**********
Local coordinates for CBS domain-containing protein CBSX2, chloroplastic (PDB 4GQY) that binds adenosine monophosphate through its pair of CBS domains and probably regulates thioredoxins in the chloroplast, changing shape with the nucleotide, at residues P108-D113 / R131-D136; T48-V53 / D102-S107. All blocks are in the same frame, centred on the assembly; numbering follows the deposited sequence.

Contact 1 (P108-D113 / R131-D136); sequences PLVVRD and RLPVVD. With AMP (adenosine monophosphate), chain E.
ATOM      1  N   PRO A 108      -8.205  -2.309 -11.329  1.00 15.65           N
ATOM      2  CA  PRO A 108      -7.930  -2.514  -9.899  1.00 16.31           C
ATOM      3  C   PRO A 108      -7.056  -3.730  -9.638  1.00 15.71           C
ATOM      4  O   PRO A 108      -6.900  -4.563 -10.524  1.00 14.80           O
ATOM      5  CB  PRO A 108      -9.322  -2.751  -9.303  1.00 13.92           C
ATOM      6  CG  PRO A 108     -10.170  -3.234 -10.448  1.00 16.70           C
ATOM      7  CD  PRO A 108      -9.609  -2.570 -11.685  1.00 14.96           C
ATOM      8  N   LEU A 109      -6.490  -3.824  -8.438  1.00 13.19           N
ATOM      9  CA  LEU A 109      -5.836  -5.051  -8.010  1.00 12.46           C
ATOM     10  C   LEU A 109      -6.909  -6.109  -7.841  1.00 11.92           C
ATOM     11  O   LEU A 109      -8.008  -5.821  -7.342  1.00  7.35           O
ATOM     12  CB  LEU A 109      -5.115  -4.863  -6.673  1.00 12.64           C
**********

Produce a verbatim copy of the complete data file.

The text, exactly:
Local coordinates for CBS domain-containing protein CBSX2, chloroplastic (PDB 4GQY) that binds adenosine monophosphate through its pair of CBS domains and probably regulates thioredoxins in the chloroplast, changing shape with the nucleotide, at residues P108-D113 / R131-D136; T48-V53 / D102-S107. All blocks are in the same frame, centred on the assembly; numbering follows the deposited sequence.

Contact 1 (P108-D113 / R131-D136); sequences PLVVRD and RLPVVD. With AMP (adenosine monophosphate), chain E.
ATOM      1  N   PRO A 108      -8.205  -2.309 -11.329  1.00 15.65           N
ATOM      2  CA  PRO A 108      -7.930  -2.514  -9.899  1.00 16.31           C
ATOM      3  C   PRO A 108      -7.056  -3.730  -9.638  1.00 15.71           C
ATOM      4  O   PRO A 108      -6.900  -4.563 -10.524  1.00 14.80           O
ATOM      5  CB  PRO A 108      -9.322  -2.751  -9.303  1.00 13.92           C
ATOM      6  CG  PRO A 108     -10.170  -3.234 -10.448  1.00 16.70           C
ATOM      7  CD  PRO A 108      -9.609  -2.570 -11.685  1.00 14.96           C
ATOM      8  N   LEU A 109      -6.490  -3.824  -8.438  1.00 13.19           N
ATOM      9  CA  LEU A 109      -5.836  -5.051  -8.010  1.00 12.46           C
ATOM     10  C   LEU A 109      -6.909  -6.109  -7.841  1.00 11.92           C
ATOM     11  O   LEU A 109      -8.008  -5.821  -7.342  1.00  7.35           O
ATOM     12  CB  LEU A 109      -5.115  -4.863  -6.673  1.00 12.64           C